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The funding will come via phase one of the Welsh Building Safety Fund, which buildings above 11 metres will be eligible to apply for with priority given to buildings over 18 metres tall. The surveys will address cladding issues as well as assessing internal issues such as ineffective compartmentation. Upon completion of the survey, those responsible for the building will create a ‘Fire Safety Building Passport’ highlighting what defects have been identified, what remedial action is required and when fire safety measures need to be implemented.
Since the devastating events of Grenfell, hundreds of leaseholders across the UK have discovered that they are living in dangerous buildings, while thousands more have found themselves unable to sell their home as mortgage lenders require extra assurances that their building is safe.
Julie James, the minister responsible for housing in Wales, said:
“What we do not yet know is exactly how many buildings are affected and to what extent. It is critically important that we are able to understand the true scale of the problem in order to properly address it.”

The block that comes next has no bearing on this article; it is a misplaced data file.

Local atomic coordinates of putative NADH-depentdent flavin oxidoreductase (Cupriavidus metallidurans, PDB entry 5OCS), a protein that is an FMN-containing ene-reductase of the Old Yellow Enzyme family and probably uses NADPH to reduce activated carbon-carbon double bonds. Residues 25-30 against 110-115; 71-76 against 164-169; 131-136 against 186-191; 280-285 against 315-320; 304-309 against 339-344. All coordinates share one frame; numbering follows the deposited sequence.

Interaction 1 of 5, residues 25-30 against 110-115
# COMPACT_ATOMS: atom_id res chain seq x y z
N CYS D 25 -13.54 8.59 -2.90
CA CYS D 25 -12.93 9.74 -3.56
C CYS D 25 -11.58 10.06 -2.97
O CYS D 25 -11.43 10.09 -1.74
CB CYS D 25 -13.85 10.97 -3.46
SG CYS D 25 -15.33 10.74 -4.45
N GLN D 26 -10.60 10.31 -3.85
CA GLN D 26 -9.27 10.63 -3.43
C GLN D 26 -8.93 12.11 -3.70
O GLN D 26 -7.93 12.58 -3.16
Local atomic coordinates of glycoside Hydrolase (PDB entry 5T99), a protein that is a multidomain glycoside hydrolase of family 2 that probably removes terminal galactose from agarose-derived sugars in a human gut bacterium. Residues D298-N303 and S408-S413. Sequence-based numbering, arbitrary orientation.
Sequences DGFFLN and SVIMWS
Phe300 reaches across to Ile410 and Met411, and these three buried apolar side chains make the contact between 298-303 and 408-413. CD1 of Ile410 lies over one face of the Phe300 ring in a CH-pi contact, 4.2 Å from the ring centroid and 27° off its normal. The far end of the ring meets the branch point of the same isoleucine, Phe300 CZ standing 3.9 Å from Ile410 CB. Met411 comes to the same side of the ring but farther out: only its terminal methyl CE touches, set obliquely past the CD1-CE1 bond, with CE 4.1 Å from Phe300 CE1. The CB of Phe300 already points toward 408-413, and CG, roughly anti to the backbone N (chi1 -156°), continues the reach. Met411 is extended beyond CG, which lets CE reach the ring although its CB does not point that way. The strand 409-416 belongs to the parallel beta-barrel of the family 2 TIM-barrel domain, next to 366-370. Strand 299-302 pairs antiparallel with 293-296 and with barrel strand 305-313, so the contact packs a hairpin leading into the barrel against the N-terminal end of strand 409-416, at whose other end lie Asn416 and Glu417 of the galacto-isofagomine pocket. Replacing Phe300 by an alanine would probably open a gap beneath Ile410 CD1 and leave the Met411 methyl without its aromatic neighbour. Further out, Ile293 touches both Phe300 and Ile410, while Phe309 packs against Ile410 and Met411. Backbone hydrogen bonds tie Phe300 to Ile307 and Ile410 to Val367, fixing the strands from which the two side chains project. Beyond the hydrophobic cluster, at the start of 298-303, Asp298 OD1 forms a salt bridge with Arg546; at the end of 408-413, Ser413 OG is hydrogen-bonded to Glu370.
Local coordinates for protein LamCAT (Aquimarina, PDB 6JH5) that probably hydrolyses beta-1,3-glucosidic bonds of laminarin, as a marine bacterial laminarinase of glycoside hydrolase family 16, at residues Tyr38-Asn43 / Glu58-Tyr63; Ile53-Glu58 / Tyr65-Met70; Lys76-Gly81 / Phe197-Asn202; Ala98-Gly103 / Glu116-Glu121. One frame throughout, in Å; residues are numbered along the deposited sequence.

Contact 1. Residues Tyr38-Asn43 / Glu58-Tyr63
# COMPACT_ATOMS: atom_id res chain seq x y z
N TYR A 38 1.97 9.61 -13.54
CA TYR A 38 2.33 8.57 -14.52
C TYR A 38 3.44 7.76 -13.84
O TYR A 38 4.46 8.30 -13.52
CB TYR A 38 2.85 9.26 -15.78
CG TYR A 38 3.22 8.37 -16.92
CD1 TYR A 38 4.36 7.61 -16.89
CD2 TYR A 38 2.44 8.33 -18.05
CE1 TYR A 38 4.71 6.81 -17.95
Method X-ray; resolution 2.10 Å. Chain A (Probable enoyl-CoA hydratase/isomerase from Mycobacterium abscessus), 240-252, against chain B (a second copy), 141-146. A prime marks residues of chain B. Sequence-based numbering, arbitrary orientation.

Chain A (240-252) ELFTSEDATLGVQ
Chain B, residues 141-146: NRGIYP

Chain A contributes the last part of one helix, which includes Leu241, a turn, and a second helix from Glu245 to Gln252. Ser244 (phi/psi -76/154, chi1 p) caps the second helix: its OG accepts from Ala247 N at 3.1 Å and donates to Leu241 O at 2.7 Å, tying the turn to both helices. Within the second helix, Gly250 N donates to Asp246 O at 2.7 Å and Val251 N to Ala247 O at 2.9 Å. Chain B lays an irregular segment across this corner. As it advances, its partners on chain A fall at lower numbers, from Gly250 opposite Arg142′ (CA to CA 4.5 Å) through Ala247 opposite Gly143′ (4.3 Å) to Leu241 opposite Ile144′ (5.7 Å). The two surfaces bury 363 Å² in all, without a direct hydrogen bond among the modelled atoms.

Like the Westminster government, the Welsh government has ensured that leaseholders living in buildings with the same aluminium composite material (ACM) cladding as Grenfell have not borne the cost of this work.
The Welsh government, however, has not yet committed to ensuring that leaseholders will not have to pay for other building safety defects.
The UK government is covering the cost of replacing other forms of dangerous cladding on buildings over 18 metres tall through £4.5bn in funding and has plans to introduce a loan scheme for buildings below 18 metres with cladding issues.
Ms James said in a written statement that the government is “developing a remediation fund which will form the next phase of our programme of support”
The government have stated that phase one of the Building Safety Fund will be open for applications from responsible persons, building owners or management companies this autumn.
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